The ultimate weekly television variety show, The Big Show, was created in the U.S. in 1980. It was a 90-minute showcase for top stars of music, dance, comedy and featured such ice artists as John Curry, Peggy Fleming, JoJo Starbuck & Ken Shelley, Dorothy Hamill, and Robin Cousins. Sarah Kawahara became the first skater to win a Best Choreography Emmy Award in 1997 for Scott Hamilton Upside Down. She received her second Emmy in 2002 for choreographing the opening and closing ceremonies of the 2002 Winter Olympics. Broadcasts of international competitions and U.S.-made skating specials drew big ratings around the world. Europeans have often enjoyed special broadcasts of Holiday On Ice, and occasional reruns of 1950 s and ’60s Vienna Ice Revue musical films.

January 6, 1994, will go down in history as “The Day That Changed Figure Skating.” A shocking scandal erupted at the World Championships in Detroit when American skater Nancy Kerrigan was attacked by a thug attempting to eliminate her from Olympic competition against rival Tonya Harding. That brutal event in the graceful, sequined world of ladies figure skating sparked an international media frenzy that glued history-making multi millions of the curious to their TV screens for that year’s Winter Olympic figure skating competitions. Viewers loved the skating and wanted more. Television scrambled to comply and schedules became saturated with skating often presented in pseudo competitions such as Ice Wars, Battle of the Sexes on Ice, Too Hot to Skate, etc., etc.

A handful of top skaters became household-name superstars. Ms Kerrigan’s appearance as guest host of the popular TV show Saturday Night Live drew the largest audience in its 19-year history, a record not surpassed for another 14 years. A televised dramatization told the rags-to-riches story of Ukrainian orphan Oksana Baiul who won the 1994 Olympic Gold Medal, and another enacted pairs-skater Tai Babilonia’s post competition life and suicide attempt. Another compelling TV movie came from the bestselling book, My Sergei, about two-time Olympic Russian pairs champions Sergei Grinkov and wife and partner Ekaterina Gordeeva, who was suddenly widowed when young Sergei died in her arms on the ice, leaving her with a tiny daughter to raise alone. On the lighter side, the brash American animated TV sitcom South Park spawned a big screen film featuring a song, “What Would Brian Boitano Do?,” that became a surprise hit.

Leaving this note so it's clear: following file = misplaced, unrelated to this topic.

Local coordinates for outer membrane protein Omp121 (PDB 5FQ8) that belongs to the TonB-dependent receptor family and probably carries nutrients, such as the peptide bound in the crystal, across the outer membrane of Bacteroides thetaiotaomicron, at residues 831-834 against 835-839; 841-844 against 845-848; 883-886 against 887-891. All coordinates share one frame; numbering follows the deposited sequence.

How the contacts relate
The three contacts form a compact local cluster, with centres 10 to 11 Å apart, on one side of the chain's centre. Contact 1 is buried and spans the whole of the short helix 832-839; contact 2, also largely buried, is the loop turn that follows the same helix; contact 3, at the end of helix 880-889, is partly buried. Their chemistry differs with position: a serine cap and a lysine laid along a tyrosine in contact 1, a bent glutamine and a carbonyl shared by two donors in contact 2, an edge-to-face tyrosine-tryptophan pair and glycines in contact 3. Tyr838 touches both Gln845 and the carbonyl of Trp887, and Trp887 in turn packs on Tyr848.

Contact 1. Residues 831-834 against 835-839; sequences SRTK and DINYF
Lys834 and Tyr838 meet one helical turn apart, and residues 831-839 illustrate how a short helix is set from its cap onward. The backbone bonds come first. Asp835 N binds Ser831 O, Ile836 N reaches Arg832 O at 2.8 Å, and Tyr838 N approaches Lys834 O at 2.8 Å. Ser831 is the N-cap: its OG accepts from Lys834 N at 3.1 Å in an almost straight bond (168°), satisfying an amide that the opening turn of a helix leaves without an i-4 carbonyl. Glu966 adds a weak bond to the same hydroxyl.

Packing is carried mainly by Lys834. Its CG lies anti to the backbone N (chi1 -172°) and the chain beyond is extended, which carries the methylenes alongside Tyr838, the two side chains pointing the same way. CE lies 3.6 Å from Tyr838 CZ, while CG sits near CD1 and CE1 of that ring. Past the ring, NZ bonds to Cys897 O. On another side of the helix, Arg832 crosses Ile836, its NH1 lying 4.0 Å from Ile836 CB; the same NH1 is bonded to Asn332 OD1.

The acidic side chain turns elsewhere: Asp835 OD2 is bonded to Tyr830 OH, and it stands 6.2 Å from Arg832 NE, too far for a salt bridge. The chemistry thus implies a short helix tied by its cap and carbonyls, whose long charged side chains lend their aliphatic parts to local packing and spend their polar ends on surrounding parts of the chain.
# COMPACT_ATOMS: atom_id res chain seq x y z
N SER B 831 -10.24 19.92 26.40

Adding to the multiplicity of 1990s made-for-TV events (increasingly produced by big name skaters themselves) there were skating movies such as Ice Castles, as well as televised Christmas Nutcrackers, skaters’ biographies, and guest appearances on popular talk shows. Frequent small screen presentations of the touring shows “Stars On Ice,” “Champions On Ice,” and “Disney On Ice” garnered big ratings. Figure skating and television proved to be made for each other.

Starting in the late 1990s, the production company Disson Skating annually created up to nine made-for-television shows such as Brian Boitano’s Skating Spectacular, Kristi Yamaguchi’s Friends and Family, Divas On Ice Featuring Katarina Witt, and Kurt Browning’s Gotta Skate. To increase viewership, Disson combined the artistry of great skaters with performances by legendary musicians, musical groups, and popular singers, including Lang Lang, Earth Wind & Fire, Frankie Valli & the Four Seasons, Andrea Bocelli, Aretha Franklin, and Ray Charles. The shows ended in 2017.

In 2006, huge numbers of British viewers tuned in weekly to Jayne Torvill and Christopher Dean’s Dancing On Ice, an exciting reality TV series of competitions between couples made up of a professional skater teamed with a celebrity just learning to skate. A great highlight was seeing Jayne and Christopher back on the ice, skating a different short opening routine every week. The show’s unique concept quickly swept around the world like wildfire, including Skating With Celebrities in the U.S. An amazing number of local celebrities in a surprising number of different cultures have risked life and limb—and their reputations—on the ice in front of television cameras and unforgiving judges.